The author of the best-selling You Are Not So Smart shares more discoveries about self-delusion and irrational thinking, and gives readers a fighting chance at outsmarting their not-so-smart brains.
David McRaney's first book, You Are Not So Smart, evolved from his wildly popular blog of the same name. A mix of popular psychology and trivia, McRaney's insights have struck a chord with thousands, and his blog - and now podcasts and videos - have become an Internet phenomenon. Like You Are Not So Smart, You Are Now Less Dumb is grounded in the idea that we all believe ourselves to be objective observers of reality - except we're not. But that's okay, because our delusions keep us sane.
Expanding on this premise, McRaney provides eye-opening analyses of 15 more ways we fool ourselves every day. McRaney also reveals the true price of happiness, why Benjamin Franklin was such a badass, and how to avoid falling for our own lies. This smart and highly entertaining audiobook will be wowing listeners for years to come.
©2013 David McRaney (P)2013 Gildan Media LLC
Make it Simple
After a few chapters of this horrendous narrator's ear shredding sibilance, I couldn't care less what this book was about. A total waste of a credit and a total shame; the content is worth listening to if you don't care about the longevity of your hearing. After a while, I was no longer able to concentrate of the content; I found myself cringing in anticipation of another wince-inducing string of cerebrum-slicing sibilant sssssss's. Ugh.
Sound quality is a huge problem with Audible's products and the reason why I'll be ditching my account.
The book itself is very interesting. I would change nothing regarding the content.
I truly enjoyed learning about the psyche and psychological studies to help the listener/reader understand the premise behind how the human brain has evolved to act and understand things.
The narrator has a voice like Droopy Dog - very hard to follow along unless concentrating very well. A more lively narrator would make this book extremely more enjoyable.
It was a good book, don't get be wrong. I just found myself rewinding quite a bit because I would get extremely bored with the narrator.
Artist that loves all things creative.
I love these books by David McRaney. The perspective, and studies are really interesting for a peak into the human condition.
I try to listen to this every few weeks/months just to remind myself of some of the self deception and little quirks about being human. It's incredibly informative, and provides lots of information that can be research online to find out more on the topics. It's also incredibly funny and lots of fun to listen to.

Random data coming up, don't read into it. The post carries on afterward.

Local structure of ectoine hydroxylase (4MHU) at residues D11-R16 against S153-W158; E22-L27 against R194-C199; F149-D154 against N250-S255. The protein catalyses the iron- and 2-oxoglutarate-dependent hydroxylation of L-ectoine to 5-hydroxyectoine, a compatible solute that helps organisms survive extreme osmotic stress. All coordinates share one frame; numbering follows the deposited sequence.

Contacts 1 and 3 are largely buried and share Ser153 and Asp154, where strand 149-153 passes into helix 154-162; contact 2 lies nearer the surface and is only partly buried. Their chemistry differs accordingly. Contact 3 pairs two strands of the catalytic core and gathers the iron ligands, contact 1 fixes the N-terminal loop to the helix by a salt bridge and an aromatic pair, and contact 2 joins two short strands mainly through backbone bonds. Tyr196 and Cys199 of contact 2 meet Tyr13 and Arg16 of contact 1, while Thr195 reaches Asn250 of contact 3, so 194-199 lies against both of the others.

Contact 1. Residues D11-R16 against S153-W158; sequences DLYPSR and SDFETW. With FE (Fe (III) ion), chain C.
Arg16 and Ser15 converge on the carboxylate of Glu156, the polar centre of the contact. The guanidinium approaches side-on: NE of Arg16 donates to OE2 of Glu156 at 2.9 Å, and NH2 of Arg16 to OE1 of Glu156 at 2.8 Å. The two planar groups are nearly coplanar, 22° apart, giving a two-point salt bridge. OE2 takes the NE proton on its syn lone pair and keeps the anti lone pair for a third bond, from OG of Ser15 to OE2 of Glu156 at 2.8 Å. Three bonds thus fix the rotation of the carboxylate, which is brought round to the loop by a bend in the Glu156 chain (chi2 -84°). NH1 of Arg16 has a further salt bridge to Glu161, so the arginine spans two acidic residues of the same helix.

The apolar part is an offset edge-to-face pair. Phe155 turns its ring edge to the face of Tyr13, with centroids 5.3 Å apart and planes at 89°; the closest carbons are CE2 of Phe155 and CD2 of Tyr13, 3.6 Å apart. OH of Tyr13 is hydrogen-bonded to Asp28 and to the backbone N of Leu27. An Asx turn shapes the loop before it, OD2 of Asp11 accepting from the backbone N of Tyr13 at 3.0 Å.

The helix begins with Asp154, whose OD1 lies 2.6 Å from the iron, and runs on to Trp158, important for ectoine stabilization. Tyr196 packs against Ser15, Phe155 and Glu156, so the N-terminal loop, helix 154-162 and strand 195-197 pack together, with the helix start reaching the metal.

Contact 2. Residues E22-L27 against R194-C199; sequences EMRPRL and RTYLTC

Think you're in control of the things you think and feel? Wrong. Your brain tells you what to think and feel. Millions of years of evolution are behind your every desire and descretion.
David McRaney uses excellent, and sometimes unexpected humor combined with a summary of some of the most fascinating behavioral psychology to hammer home how to be less dumb as you go though life tightly swaddled in your own biases.
Don Hagen is the perfect narrator for this book. his charming-old-man voice provides just the right combination of wisdom and whit to ensure that you will listen to these chapters again and again!
The author is hilarious while presenting the information. This is the second book I've listened to by David McRaney. I've listened to the other more than once. This book is gong in my personal favorites, also.
this was a disappointment after his first work. it's explanation is much more overt forcing a conclusion I don't feel his research backs up. when he wants to draw the conclusion and there's not enough material I feel he is not above tortured logic as in the last chapter where he tries to summarize the book. still an original podcast and the original is a delight
The book is well read and filed with interesting information. I enjoyed it and learned a lot. But I think the author makes some arguments or presents some evidence without including the possibility it is incorrect. I wasn't bothered by it, but I expected better from him, considering the subject and his profession.
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